1353    (DNS) Parameters" registry.                                             
 1355 10.  Internationalization Considerations                                   
 1357    The AXFR protocol is transparent to the parts of DNS zone content       
 1358    that can possibly be subject to Internationalization considerations.    
 1359    It is assumed that for DNS labels and domain names, the issue has       
 1360    been solved via "Internationalizing Domain Names in Applications        
 1361    (IDNA)" [RFC3490] or its successor(s).                                  
 1363 11.  Acknowledgments                                                       
 1365    Earlier draft versions of this document have been edited by Andreas     
 1366    Gustafsson.  In his latest draft version, this acknowledgment           
 1367    appeared:                                                               
 1372 Lewis & Hoenes               Standards Track                   [Page 25]   

 1373 RFC 5936            DNS Zone Transfer Protocol (AXFR)          June 2010   
 1376       Many people have contributed input and commentary to earlier         
 1377       versions of this document, including but not limited to Bob          
 1378       Halley, Dan Bernstein, Eric A. Hall, Josh Littlefield, Kevin         
 1379       Darcy, Robert Elz, Levon Esibov, Mark Andrews, Michael Patton,       
 1380       Peter Koch, Sam Trenholme, and Brian Wellington.                     
 1382    Comments on later draft versions have come from these individuals:      
 1383    Mark Andrews, Paul Vixie, Wouter Wijngaards, Iain Calder, Tony Finch,   
 1384    Ian Jackson, Andreas Gustafsson, Brian Wellington, Niall O'Reilly,      
 1385    Bill Manning, and other participants of the DNSEXT working group.       
 1386    Significant comments from the IETF at large have been received from     
 1387    Subramanian Moonesamy, Chris Lonvick, and Vijay K. Gurbani.             
 1389    Edward Lewis served as a patiently listening sole document editor for   
 1390    two years.                                                              
 1392 12.  References                                                            
 1394    All "RFC" references below -- like all RFCs -- and information about    
 1395    the RFC series can be obtained from the RFC Editor web site at          
 1396    http://www.rfc-editor.org.                                              
 1398 12.1.  Normative References                                                
 1400    [BCP14]     Bradner, S., "Key words for use in RFCs to Indicate         
 1401                Requirement Levels", BCP 14, RFC 2119, March 1997.          
 1403    [RFC0793]   Postel, J., "Transmission Control Protocol", STD 7, RFC     
 1404                793, September 1981.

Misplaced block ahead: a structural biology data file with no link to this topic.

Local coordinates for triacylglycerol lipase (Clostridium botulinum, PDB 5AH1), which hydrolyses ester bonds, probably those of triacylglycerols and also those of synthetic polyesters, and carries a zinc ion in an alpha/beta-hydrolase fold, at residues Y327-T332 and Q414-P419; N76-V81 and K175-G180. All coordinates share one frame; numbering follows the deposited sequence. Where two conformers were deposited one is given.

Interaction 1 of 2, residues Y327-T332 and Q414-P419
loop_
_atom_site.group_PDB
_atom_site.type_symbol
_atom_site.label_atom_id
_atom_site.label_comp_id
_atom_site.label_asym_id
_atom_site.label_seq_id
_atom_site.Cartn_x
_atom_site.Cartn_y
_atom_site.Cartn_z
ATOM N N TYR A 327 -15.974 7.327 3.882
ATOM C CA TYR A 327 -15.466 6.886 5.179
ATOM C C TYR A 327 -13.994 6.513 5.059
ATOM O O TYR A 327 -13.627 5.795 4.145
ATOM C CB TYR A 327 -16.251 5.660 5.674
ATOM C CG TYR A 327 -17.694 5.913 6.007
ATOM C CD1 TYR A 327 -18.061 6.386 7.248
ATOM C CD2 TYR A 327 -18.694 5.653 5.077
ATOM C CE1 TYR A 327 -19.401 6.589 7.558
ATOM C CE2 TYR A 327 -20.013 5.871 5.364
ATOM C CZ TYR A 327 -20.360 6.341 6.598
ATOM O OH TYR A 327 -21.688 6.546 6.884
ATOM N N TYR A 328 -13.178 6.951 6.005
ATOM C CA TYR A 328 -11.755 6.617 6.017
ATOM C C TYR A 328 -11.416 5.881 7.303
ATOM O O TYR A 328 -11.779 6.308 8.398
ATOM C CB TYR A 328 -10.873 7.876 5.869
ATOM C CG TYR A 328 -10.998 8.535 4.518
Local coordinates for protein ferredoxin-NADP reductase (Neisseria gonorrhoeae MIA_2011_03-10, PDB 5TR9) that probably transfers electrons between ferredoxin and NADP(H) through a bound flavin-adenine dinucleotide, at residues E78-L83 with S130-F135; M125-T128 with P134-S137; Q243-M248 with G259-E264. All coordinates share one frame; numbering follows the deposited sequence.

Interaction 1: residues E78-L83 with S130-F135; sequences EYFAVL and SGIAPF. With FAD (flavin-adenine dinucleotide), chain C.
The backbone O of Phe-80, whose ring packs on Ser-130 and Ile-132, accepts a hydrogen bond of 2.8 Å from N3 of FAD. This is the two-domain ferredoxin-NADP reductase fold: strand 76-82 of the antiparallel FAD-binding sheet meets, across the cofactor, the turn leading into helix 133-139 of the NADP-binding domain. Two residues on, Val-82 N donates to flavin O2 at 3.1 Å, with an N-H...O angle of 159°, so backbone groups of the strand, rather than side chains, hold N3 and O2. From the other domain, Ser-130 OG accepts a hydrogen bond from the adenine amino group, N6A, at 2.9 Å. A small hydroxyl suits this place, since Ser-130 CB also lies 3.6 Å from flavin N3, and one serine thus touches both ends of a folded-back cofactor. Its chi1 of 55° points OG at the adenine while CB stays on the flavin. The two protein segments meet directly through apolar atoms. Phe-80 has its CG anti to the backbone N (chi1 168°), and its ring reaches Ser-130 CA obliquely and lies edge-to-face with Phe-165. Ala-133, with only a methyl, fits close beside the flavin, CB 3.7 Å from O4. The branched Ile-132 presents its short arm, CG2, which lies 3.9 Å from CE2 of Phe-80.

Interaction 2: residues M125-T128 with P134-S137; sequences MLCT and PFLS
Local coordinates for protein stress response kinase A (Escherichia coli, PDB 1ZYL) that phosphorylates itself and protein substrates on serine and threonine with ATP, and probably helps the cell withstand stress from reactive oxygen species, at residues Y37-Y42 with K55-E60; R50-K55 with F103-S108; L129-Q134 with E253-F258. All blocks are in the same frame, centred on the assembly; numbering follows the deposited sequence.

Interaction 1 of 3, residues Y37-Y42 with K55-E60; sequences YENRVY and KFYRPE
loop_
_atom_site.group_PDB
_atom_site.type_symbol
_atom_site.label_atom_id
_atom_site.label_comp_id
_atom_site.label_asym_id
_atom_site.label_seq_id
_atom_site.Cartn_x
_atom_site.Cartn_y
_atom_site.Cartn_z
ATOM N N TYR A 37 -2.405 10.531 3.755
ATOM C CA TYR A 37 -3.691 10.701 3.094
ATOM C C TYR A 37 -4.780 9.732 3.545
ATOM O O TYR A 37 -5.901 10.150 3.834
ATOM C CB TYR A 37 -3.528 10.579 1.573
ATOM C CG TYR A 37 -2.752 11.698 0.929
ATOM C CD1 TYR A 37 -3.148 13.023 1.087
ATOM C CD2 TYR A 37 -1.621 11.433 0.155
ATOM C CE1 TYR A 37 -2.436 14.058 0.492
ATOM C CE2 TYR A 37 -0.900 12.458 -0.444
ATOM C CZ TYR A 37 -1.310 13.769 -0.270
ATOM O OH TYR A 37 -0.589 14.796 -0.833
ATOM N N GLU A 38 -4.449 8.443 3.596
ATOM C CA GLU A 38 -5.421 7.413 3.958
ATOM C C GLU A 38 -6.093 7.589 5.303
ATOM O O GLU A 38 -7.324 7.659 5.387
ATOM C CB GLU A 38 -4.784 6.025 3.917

1406    [RFC0768]   Postel, J., "User Datagram Protocol", STD 6, RFC 768,       
 1407                August 1980.                                                
 1409    [RFC1034]   Mockapetris, P., "Domain names - concepts and               
 1410                facilities", STD 13, RFC 1034, November 1987.               
 1412    [RFC1035]   Mockapetris, P., "Domain names - implementation and         
 1413                specification", STD 13, RFC 1035, November 1987.            
 1415    [RFC1123]   Braden, R., Ed., "Requirements for Internet Hosts -         
 1416                Application and Support", STD 3, RFC 1123, October 1989.    
 1418    [RFC1995]   Ohta, M., "Incremental Zone Transfer in DNS", RFC 1995,     
 1419                August 1996.                                                
 1421    [RFC1996]   Vixie, P., "A Mechanism for Prompt Notification of Zone     
 1422                Changes (DNS NOTIFY)", RFC 1996, August 1996.               
 1427 Lewis & Hoenes               Standards Track                   [Page 26]   

 1428 RFC 5936            DNS Zone Transfer Protocol (AXFR)          June 2010   
 1431    [RFC2136]   Vixie, P., Ed., Thomson, S., Rekhter, Y., and J. Bound,     
 1432                "Dynamic Updates in the Domain Name System (DNS UPDATE)",   
 1433                RFC 2136, April 1997.                                       
 1435    [RFC2181]   Elz, R. and R. Bush, "Clarifications to the DNS             
 1436                Specification", RFC 2181, July 1997.                        
 1438    [RFC2671]   Vixie, P., "Extension Mechanisms for DNS (EDNS0)", RFC      
 1439                2671, August 1999.                                          
 1441    [RFC2672]   Crawford, M., "Non-Terminal DNS Name Redirection", RFC      
 1442                2672, August 1999.                                          
 1444    [RFC2845]   Vixie, P., Gudmundsson, O., Eastlake 3rd, D., and B.        
 1445                Wellington, "Secret Key Transaction Authentication for      
 1446                DNS (TSIG)", RFC 2845, May 2000.                            
 1448    [RFC2930]   Eastlake 3rd, D., "Secret Key Establishment for DNS (TKEY   
 1449                RR)", RFC 2930, September 2000.